Last high-dollar card speared for Topps Number Ones project

When I set out to complete the Topps Number Ones project, three big cards stood in my way: 1953 Jackie Robinson, 1954 Ted Williams and the 1957 Ted Williams. These represented the three most expensive cards that stood in my way to accomplish the feat.

I snagged both the Robinson and the earlier Williams this month, and both are beautiful cards, even if they aren’t mint. But the last card needed for the trifecta was one that always rubbed me the wrong way.

In some ways I wished it didn’t exist. Yes, it’s kind of odd that I say this because Ted Williams is one of the greatest players to ever done a uniform, and he played for my favorite team. But one look at the card above will tell you all you need to know.

The 1957 design is simple, but pretty unattractive in my eyes.  Topps chose a Williams pose that makes the man look ancient. And the coloring of the image only adds to both of the aforementioned points. But bottom line is that if I am to complete the project, the card had to be acquired. And so it was.

This specimen is anything but mint. It’s poorly miscut and has a crease, but it is representative of cards of their day. One look at my Topps Number Ones project and you can see that many of the high-dollar cards are not mint — and that is fine. To me, the condition of these things exemplifies why I am so intrigued by the first card in each set.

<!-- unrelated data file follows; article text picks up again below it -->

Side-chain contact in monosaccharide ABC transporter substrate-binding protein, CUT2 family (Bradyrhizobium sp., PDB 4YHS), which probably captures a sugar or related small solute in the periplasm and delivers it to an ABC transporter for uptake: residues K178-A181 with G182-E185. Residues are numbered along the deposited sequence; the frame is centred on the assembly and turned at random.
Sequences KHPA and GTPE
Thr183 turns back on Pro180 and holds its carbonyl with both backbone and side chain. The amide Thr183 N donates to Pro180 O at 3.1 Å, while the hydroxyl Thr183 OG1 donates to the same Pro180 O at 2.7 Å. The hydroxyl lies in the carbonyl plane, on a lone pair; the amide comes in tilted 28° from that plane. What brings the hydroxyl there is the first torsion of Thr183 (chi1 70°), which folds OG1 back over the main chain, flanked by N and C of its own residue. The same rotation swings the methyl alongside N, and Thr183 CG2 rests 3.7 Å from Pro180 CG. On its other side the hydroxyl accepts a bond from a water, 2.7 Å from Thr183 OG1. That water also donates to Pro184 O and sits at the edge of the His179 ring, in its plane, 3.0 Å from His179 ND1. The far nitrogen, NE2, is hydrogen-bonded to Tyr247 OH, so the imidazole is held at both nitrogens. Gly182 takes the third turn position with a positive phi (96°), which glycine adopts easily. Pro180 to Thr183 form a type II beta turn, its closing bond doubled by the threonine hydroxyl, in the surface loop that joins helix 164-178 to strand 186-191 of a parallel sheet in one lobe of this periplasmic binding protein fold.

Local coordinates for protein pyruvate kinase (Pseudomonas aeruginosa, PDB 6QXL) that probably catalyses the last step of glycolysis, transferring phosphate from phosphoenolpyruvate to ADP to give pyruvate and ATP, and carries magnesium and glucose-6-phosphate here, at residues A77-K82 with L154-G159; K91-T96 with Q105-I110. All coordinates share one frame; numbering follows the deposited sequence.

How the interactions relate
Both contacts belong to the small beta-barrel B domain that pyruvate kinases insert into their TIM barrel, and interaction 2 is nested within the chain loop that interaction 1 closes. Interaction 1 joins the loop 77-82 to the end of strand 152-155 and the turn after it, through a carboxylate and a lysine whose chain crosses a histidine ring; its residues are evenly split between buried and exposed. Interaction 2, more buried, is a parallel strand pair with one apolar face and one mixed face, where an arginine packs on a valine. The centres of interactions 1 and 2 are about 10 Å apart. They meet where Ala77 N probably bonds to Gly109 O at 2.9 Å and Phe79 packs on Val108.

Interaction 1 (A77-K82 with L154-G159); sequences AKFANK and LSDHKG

3 Responses to “Last high-dollar card speared for Topps Number Ones project”

  1. Congrats! I agree with you, when you are working on a project like this you can’t get hung up on the vintage cards condition.

  2. It’s so nice to hear someone else call the ’57 Topps set unattractive. I’ve never liked it, but I feel like I’m saying something wrong when I say it’s dull, because so many people treasure it.

    Congrats on the pick-ups. Especially the ’53 Robinson 😉

  3. well, the 57 set has some great rookies: Drysdale, Brooks Robinson and Colavito, but the design is so friggin bland. To each his own I guess. It is the first Topps set of the 50s (sans 52) to go with a straight image and no artistic renderings or monochromatic background. I suppose it was a breath of fresh air for its time. Plus EVERY card (sans team cards) were vertical.

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